Dear Dr. Baskett: I have had bariatric surgery and my thiamine is low. What will happen if I don’t take my vitamins?
Dear Reader: Thiamine plays an important role in how your body functions. One of its most important functions is helping your body metabolize carbohydrates, but it also helps with the flow of electrolytes into and out of muscle and nerve cells. When a person has had bariatric surgery a thiamine deficiency can occur because of the marked reduction in food/nutrient intake due to the restriction from the surgery. This is especially true for those people who experience nausea and vomiting post-surgery, increasing thiamine loss.
If left untreated, serious side effects can occur, including those related to cardiac and neurologic symptoms. In early stages of thiamine depletion, symptoms can include a lack of appetite, nausea and vomiting, indigestion, constipation, heaviness and weakness in the legs, tender calf muscles, and an increase in heart rate.
Severe thiamine deficiency can result in even more severe health concerns. Symptoms include ocular abnormalities (eye changes), gait disturbance (how one walks and stands) and mental status changes (confusion).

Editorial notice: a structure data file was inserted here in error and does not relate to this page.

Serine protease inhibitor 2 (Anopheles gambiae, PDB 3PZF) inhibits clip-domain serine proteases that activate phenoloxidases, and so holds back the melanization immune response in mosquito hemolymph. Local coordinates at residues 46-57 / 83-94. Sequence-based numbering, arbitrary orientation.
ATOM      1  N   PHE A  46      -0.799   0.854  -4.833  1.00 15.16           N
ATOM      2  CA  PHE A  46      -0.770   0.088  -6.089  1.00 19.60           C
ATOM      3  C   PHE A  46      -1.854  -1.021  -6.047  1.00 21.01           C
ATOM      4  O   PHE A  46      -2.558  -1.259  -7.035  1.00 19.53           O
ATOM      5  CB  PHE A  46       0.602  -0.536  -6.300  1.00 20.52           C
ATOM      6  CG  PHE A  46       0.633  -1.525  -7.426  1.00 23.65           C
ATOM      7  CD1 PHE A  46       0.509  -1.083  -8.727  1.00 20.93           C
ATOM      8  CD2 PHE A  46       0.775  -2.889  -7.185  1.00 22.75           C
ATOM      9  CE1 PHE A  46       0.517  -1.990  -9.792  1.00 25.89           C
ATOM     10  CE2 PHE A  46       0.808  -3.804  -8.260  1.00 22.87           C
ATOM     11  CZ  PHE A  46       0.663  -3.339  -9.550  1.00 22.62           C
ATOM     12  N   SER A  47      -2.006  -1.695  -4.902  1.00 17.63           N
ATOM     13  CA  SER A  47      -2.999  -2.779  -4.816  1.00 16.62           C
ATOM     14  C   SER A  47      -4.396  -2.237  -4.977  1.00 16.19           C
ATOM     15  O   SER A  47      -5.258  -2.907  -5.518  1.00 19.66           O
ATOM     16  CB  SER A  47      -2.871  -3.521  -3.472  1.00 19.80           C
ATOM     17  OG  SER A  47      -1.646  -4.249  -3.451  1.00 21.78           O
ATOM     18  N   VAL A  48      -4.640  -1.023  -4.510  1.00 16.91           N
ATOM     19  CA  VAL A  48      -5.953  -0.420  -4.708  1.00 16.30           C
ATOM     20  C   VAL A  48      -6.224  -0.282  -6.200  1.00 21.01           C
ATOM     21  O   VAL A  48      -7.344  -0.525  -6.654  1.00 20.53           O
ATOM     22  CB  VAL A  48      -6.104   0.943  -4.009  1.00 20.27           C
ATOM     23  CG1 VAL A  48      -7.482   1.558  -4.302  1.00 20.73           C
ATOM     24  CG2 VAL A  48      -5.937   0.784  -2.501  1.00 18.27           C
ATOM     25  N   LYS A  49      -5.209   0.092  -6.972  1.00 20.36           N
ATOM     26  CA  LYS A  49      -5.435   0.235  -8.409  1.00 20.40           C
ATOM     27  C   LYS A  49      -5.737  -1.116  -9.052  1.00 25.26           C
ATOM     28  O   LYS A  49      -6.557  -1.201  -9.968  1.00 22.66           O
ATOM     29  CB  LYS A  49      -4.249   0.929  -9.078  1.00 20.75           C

Thiamine deficiency can be treated with an oral supplement of Vitamin B 1 or thiamine at 100 mg daily or twice a day. Those with more severe deficiency may need IV thiamin for a short period of time.
People who have had bariatric surgery are at risk for several vitamin and mineral deficiencies. Many deficiencies develop slowly and insidiously and may not be detected until the deficiency is severe.
The best way to deal with a thiamine deficiency — or any vitamin deficiency — is to prevent it. It is important to take bariatric vitamins daily as directed and then a thiamine deficiency will not be likely to occur.
People who have had bariatric surgery need to have regular post-op follow visits and have their labs monitored regularly. This is a situation where a little bit of prevention and being proactive goes a long way.